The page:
Bystander Intervention

Title IX – Student Services provides support, advocacy, education, training, and prevention programs and services to University of Maine students, community and  wider community in our area. Part of this is done by educating the community of students and staff on how to react to specific situations. Whether it is healthy relationships or stalking, we want to promote a campus of individuals who will use their best judgment to aide in situations if they are deemed safe for intervention.


Bystander intervention has been promoted through TIX-SS in a variety of ways. Specifically, this training focuses on what precautions and what should happen  in a situation where someone may need to take action.

Bystander Intervention Model & Tips

1. Notices the Incident

Bystanders first must notice the incident taking place. Obviously, if they don’t take note of the situation there is no reason to help.

2. Interpret incident as emergency

Bystanders also need to evaluate the situation and determine whether it is an emergency—or at least one in which someone needs assistance. Again, if people do not interpret a situation as one in which someone needs assistance, then there is no need to provide help.

3. Assume Responsibility

Another decision bystanders make is whether they should assume responsibility for giving help. One repeated finding in research studies on helping is that a bystander is less likely to help if there are other bystanders present. When other bystanders are present responsibility for helping is diffused. If a lone bystander is present they are more likely to assume responsibility.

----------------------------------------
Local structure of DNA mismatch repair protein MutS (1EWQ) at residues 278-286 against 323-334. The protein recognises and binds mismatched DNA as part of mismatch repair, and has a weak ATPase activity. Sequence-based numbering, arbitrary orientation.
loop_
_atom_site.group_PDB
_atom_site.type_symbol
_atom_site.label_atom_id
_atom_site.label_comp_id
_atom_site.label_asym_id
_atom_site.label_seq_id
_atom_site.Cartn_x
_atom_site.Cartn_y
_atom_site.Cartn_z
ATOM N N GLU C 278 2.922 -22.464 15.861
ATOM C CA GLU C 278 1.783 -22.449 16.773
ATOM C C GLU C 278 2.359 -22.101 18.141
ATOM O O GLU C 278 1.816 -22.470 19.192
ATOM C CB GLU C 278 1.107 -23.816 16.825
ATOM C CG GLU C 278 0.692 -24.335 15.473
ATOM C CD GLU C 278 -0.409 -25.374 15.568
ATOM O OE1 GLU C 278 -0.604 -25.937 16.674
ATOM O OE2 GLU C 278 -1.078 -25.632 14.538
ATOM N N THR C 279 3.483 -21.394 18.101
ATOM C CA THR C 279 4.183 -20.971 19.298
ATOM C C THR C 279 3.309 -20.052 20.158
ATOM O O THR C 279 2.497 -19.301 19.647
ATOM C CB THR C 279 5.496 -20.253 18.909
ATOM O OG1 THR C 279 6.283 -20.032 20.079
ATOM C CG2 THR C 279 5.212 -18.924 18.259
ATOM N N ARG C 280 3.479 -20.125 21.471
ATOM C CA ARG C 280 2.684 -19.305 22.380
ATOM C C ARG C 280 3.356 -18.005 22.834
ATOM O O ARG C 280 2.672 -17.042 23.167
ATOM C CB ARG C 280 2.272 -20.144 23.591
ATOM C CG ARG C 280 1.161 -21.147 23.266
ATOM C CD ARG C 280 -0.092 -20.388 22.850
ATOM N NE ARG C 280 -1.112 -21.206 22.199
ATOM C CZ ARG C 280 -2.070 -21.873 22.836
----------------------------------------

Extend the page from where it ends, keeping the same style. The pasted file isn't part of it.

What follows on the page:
4. Attempts to Help (See Tips for Intervening and Bystander Playbook below)

Whether this is to help the person leave the situation, confront a behavior, diffuse a situation, or call for other support/security.

The best way bystanders can assist in creating an empowering climate free of interpersonal violence is to diffuse the problem behaviors before they escalate.

  • Educate yourself about interpersonal violence AND share this info with friends
  • Confront friends who make excuses for other peoples abusive behavior
  • Speak up against racist, sexist, and homophobic jokes or remarks

Tips for Intervening

In a situation potentially involving sexual assault, relationship violence, or stalking:

  • Approach everyone as a friend
  • Do not be antagonistic
  • Avoid using violence
  • Be honest and direct whenever possible
  • Recruit help if necessary
  • Keep yourself safe
  • If things get out of hand or become too serious, contact the police

(source: Sexual Assault and Violence Prevention at Vassar College)